Ultan was elected into the abbacy of Mochta in Louth, and before him Fursa had been put thereout. 
Isn't this picture of the saint with his gospel on his back, miraculously hanging without a strap, feeding destitute children and having others romping around him a wonderful image? A hospital for babies in Dublin was dedicated to Saint Ultan, and in 1920 a book of poems and pictures was issued in its support. It is a most charming volume, and I have taken the picture of Saint Ultan above from it. You can read The Book of Saint Ultan online here.

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Saturday, 3 September 2016

Saint Balin of Tech-Saxon, September 3

September 3 is the feast of an English saint who came to Ireland with Saint Colman of Lindisfarne following the decision of the Synod of Whitby to adopt the Roman dating of Pascha. Saint Balin or Balloin is said to have been a brother of Saint Gerald of Mayo as Canon O'Hanlon explains:

St. Balin or Balloin, of Tech-Saxon.

The present holy man was a brother to St. Gerald, or Garalt, whose life has been given, at the 13th of March. The Martyrologies of Marianus O'Gorman, of Cathal Maguire, and of Donegal, record the festival of St. Balan or Balloin, at the 3rd of September. It is stated, that he came from England to Ireland, with his brothers, Gerald, Berikert and Hubritan, after the middle of the seventh century. He lived at a place, called Tech-Saxan, or the House of the Saxons, most probably because it had been founded or occupied by himself, or by his brothers, or by some of his countrymen, who accompanied him from England. This place is said to have been in Athenry Parish, in the Diocese of Tuam, and County of Galway. Castellan places this St. Balo in the province of Connaught, and his feast at the present day, as noted by the Bollandists.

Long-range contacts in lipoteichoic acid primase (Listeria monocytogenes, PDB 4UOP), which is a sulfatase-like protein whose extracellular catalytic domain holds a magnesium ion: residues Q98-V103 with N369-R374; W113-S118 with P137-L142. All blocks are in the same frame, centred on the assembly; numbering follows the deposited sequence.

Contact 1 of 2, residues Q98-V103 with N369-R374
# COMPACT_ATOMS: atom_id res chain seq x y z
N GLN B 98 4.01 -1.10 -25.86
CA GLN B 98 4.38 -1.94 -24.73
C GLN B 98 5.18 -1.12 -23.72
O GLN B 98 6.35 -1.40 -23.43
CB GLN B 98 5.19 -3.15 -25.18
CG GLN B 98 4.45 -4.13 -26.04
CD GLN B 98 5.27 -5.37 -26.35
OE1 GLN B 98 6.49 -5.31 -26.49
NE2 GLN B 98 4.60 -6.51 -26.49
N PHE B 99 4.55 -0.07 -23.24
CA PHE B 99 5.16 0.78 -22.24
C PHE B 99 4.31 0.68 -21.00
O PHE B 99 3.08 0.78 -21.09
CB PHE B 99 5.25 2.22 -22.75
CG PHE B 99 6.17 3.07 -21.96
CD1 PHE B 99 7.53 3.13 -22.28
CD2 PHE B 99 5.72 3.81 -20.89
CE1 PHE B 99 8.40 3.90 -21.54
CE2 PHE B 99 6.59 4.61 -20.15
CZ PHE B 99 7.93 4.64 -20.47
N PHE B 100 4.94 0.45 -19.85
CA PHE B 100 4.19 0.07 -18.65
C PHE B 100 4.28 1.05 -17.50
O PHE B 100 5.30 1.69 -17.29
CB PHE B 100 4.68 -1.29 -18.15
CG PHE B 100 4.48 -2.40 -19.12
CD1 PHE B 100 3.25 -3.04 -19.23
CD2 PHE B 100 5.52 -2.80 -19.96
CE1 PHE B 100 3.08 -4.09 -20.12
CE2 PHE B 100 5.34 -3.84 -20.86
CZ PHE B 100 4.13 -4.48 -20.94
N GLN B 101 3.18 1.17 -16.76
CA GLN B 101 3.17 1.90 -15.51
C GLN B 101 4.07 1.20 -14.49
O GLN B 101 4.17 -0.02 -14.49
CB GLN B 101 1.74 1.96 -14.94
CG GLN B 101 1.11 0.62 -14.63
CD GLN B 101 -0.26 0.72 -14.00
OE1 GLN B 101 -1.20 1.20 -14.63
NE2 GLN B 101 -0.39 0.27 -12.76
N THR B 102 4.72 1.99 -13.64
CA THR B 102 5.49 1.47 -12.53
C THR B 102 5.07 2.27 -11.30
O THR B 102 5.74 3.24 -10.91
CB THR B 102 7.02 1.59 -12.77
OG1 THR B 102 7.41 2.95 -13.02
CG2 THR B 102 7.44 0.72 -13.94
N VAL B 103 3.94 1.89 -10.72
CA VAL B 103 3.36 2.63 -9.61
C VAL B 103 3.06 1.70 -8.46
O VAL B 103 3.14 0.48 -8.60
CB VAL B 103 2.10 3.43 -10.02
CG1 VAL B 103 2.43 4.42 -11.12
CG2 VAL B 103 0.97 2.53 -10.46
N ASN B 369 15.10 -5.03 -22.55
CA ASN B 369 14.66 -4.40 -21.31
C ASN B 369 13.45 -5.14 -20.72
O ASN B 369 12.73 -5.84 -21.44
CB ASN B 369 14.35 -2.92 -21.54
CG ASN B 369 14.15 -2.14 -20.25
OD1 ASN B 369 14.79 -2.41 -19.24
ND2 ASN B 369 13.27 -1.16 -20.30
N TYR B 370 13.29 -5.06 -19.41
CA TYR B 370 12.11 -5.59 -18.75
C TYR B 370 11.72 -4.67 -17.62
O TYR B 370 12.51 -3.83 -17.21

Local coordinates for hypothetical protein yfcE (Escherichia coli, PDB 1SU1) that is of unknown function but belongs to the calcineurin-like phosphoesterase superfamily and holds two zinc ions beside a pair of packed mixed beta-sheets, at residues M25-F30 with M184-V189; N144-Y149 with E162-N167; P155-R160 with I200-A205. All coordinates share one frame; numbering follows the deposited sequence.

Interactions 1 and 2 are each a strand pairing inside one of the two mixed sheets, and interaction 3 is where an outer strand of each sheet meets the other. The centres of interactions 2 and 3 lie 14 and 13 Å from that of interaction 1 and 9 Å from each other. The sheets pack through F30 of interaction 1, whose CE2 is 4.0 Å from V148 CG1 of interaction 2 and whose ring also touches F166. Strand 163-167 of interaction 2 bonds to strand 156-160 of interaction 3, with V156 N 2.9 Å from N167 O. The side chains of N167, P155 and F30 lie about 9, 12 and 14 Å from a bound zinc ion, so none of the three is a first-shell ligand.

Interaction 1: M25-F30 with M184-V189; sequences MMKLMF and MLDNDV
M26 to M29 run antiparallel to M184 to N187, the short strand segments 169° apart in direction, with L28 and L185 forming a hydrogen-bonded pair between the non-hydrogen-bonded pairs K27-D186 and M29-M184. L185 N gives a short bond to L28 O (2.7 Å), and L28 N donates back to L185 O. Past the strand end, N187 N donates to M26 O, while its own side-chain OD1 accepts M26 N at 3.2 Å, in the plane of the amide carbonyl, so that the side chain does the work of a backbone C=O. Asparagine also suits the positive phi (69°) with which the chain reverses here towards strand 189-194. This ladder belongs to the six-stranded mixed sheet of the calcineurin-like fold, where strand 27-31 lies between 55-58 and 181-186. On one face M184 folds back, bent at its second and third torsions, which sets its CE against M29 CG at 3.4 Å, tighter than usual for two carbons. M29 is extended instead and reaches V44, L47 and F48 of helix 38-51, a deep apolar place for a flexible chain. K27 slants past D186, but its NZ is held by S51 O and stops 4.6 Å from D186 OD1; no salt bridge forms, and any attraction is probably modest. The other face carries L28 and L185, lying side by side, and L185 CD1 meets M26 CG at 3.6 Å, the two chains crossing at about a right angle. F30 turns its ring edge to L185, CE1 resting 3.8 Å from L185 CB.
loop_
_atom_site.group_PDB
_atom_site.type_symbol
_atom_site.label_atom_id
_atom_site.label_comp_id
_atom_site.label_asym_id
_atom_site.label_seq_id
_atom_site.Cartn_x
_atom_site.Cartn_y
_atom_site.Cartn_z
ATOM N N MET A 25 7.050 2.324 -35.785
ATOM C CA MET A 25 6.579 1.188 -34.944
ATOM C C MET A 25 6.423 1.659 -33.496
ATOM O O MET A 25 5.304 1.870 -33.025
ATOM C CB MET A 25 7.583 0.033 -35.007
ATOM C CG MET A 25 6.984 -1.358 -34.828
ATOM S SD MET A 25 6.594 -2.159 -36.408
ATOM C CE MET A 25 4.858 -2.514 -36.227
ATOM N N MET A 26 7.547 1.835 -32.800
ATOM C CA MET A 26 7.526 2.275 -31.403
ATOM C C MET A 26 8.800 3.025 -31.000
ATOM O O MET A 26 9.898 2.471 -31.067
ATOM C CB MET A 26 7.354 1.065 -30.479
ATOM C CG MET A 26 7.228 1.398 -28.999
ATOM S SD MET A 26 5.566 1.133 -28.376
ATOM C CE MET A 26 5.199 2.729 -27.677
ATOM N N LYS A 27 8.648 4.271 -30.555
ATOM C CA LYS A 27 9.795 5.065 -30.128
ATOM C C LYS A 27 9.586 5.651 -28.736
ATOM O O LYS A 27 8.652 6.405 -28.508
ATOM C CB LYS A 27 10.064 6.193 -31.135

Friday, 2 September 2016

The Care of Books in Early Irish Monasteries